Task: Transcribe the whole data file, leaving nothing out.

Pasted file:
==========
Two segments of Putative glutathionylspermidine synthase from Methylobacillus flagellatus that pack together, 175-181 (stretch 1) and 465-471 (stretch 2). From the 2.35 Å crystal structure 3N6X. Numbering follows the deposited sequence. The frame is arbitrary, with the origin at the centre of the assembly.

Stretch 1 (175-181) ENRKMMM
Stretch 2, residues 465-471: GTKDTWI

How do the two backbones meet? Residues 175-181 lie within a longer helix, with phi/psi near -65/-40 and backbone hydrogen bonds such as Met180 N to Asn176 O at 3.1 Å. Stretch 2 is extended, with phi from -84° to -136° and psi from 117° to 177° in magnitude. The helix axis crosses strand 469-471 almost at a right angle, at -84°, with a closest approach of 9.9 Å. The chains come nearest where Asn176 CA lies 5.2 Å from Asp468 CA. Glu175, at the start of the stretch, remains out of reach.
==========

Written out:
Two segments of Putative glutathionylspermidine synthase from Methylobacillus flagellatus that pack together, 175-181 (stretch 1) and 465-471 (stretch 2). From the 2.35 Å crystal structure 3N6X. Numbering follows the deposited sequence. The frame is arbitrary, with the origin at the centre of the assembly.

Stretch 1 (175-181) ENRKMMM
Stretch 2, residues 465-471: GTKDTWI

How do the two backbones meet? Residues 175-181 lie within a longer helix, with phi/psi near -65/-40 and backbone hydrogen bonds such as Met180 N to Asn176 O at 3.1 Å. Stretch 2 is extended, with phi from -84° to -136° and psi from 117° to 177° in magnitude. The helix axis crosses strand 469-471 almost at a right angle, at -84°, with a closest approach of 9.9 Å. The chains come nearest where Asn176 CA lies 5.2 Å from Asp468 CA. Glu175, at the start of the stretch, remains out of reach.